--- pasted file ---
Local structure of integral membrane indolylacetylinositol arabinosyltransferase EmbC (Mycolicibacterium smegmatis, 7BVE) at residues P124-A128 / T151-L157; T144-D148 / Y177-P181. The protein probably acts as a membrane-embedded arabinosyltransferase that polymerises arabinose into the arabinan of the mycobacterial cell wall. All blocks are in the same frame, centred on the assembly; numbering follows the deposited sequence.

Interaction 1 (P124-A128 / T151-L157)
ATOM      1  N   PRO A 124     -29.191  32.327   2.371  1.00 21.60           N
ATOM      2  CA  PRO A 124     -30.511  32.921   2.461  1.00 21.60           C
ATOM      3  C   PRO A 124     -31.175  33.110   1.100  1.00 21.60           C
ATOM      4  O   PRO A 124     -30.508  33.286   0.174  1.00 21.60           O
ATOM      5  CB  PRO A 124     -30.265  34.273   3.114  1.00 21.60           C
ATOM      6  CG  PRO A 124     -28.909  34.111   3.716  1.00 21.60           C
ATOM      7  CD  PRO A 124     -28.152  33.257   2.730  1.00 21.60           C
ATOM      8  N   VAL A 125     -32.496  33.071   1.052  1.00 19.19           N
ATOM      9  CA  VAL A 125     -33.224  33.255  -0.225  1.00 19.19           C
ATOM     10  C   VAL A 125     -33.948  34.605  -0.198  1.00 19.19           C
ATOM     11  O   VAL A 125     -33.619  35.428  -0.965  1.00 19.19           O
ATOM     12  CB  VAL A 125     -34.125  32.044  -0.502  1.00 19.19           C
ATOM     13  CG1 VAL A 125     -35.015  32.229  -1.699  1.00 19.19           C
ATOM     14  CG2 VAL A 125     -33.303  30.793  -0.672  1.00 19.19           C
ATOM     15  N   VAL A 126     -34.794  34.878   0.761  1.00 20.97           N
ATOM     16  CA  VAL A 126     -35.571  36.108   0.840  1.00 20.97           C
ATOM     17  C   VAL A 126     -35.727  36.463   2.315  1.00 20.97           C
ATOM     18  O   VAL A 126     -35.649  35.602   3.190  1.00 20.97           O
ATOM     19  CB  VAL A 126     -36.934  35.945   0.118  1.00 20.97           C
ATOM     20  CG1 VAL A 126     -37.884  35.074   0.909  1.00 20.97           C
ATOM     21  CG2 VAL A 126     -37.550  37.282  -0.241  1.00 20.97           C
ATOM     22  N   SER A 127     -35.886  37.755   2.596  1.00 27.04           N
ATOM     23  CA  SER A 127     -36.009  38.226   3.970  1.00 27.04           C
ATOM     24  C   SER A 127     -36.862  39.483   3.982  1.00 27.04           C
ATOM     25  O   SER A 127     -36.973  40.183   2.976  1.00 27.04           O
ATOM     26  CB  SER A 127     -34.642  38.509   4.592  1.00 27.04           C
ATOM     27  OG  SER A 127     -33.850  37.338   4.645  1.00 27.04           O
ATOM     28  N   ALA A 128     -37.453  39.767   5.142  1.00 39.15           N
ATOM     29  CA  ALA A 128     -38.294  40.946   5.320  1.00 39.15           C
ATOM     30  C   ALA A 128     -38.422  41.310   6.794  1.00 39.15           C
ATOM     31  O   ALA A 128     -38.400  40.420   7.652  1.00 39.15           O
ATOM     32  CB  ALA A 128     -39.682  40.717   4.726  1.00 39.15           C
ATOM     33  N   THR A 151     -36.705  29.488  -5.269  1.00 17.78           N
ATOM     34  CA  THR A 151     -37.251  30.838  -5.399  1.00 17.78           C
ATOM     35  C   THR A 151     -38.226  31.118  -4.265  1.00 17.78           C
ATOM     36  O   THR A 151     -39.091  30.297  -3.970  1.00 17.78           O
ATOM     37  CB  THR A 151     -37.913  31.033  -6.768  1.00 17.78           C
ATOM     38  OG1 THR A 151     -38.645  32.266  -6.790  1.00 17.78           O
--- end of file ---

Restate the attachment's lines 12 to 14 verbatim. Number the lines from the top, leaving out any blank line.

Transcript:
ATOM     10  C   VAL A 125     -33.948  34.605  -0.198  1.00 19.19           C
ATOM     11  O   VAL A 125     -33.619  35.428  -0.965  1.00 19.19           O
ATOM     12  CB  VAL A 125     -34.125  32.044  -0.502  1.00 19.19           C